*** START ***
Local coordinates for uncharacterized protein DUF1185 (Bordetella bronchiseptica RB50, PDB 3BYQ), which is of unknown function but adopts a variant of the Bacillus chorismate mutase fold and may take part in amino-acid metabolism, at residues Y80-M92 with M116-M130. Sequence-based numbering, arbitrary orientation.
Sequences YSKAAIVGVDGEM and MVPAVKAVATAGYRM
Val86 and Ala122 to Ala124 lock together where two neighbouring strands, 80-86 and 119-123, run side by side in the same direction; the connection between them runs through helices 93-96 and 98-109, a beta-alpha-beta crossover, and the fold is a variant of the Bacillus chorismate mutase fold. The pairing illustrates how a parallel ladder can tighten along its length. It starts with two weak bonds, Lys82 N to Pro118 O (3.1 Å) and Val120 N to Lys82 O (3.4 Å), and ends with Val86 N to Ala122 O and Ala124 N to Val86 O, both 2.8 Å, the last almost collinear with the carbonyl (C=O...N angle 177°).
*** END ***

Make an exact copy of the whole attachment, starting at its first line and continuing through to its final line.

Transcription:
Local coordinates for uncharacterized protein DUF1185 (Bordetella bronchiseptica RB50, PDB 3BYQ), which is of unknown function but adopts a variant of the Bacillus chorismate mutase fold and may take part in amino-acid metabolism, at residues Y80-M92 with M116-M130. Sequence-based numbering, arbitrary orientation.
Sequences YSKAAIVGVDGEM and MVPAVKAVATAGYRM
Val86 and Ala122 to Ala124 lock together where two neighbouring strands, 80-86 and 119-123, run side by side in the same direction; the connection between them runs through helices 93-96 and 98-109, a beta-alpha-beta crossover, and the fold is a variant of the Bacillus chorismate mutase fold. The pairing illustrates how a parallel ladder can tighten along its length. It starts with two weak bonds, Lys82 N to Pro118 O (3.1 Å) and Val120 N to Lys82 O (3.4 Å), and ends with Val86 N to Ala122 O and Ala124 N to Val86 O, both 2.8 Å, the last almost collinear with the carbonyl (C=O...N angle 177°).